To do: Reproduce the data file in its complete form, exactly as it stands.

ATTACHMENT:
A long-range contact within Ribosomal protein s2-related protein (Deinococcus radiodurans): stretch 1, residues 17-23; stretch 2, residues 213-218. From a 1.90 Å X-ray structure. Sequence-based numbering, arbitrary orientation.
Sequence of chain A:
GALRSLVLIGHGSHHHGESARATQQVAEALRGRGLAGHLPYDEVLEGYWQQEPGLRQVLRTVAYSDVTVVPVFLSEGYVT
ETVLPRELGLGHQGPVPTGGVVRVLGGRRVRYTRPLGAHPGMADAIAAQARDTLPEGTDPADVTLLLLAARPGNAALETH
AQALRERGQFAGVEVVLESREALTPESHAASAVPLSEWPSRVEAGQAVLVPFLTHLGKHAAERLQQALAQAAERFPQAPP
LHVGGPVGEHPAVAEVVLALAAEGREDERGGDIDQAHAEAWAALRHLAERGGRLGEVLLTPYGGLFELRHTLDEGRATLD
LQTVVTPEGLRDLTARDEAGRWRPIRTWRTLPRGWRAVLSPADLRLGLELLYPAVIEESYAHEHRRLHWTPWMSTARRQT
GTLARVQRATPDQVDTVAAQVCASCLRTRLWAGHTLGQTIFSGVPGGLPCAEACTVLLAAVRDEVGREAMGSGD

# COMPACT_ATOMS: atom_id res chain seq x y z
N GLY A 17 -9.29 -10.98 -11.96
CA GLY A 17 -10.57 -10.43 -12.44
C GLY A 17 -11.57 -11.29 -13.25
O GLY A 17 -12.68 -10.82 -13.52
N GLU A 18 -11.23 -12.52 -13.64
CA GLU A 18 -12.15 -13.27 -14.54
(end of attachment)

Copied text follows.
A long-range contact within Ribosomal protein s2-related protein (Deinococcus radiodurans): stretch 1, residues 17-23; stretch 2, residues 213-218. From a 1.90 Å X-ray structure. Sequence-based numbering, arbitrary orientation.
Sequence of chain A:
GALRSLVLIGHGSHHHGESARATQQVAEALRGRGLAGHLPYDEVLEGYWQQEPGLRQVLRTVAYSDVTVVPVFLSEGYVT
ETVLPRELGLGHQGPVPTGGVVRVLGGRRVRYTRPLGAHPGMADAIAAQARDTLPEGTDPADVTLLLLAARPGNAALETH
AQALRERGQFAGVEVVLESREALTPESHAASAVPLSEWPSRVEAGQAVLVPFLTHLGKHAAERLQQALAQAAERFPQAPP
LHVGGPVGEHPAVAEVVLALAAEGREDERGGDIDQAHAEAWAALRHLAERGGRLGEVLLTPYGGLFELRHTLDEGRATLD
LQTVVTPEGLRDLTARDEAGRWRPIRTWRTLPRGWRAVLSPADLRLGLELLYPAVIEESYAHEHRRLHWTPWMSTARRQT
GTLARVQRATPDQVDTVAAQVCASCLRTRLWAGHTLGQTIFSGVPGGLPCAEACTVLLAAVRDEVGREAMGSGD

# COMPACT_ATOMS: atom_id res chain seq x y z
N GLY A 17 -9.29 -10.98 -11.96
CA GLY A 17 -10.57 -10.43 -12.44
C GLY A 17 -11.57 -11.29 -13.25
O GLY A 17 -12.68 -10.82 -13.52
N GLU A 18 -11.23 -12.52 -13.64
CA GLU A 18 -12.15 -13.27 -14.54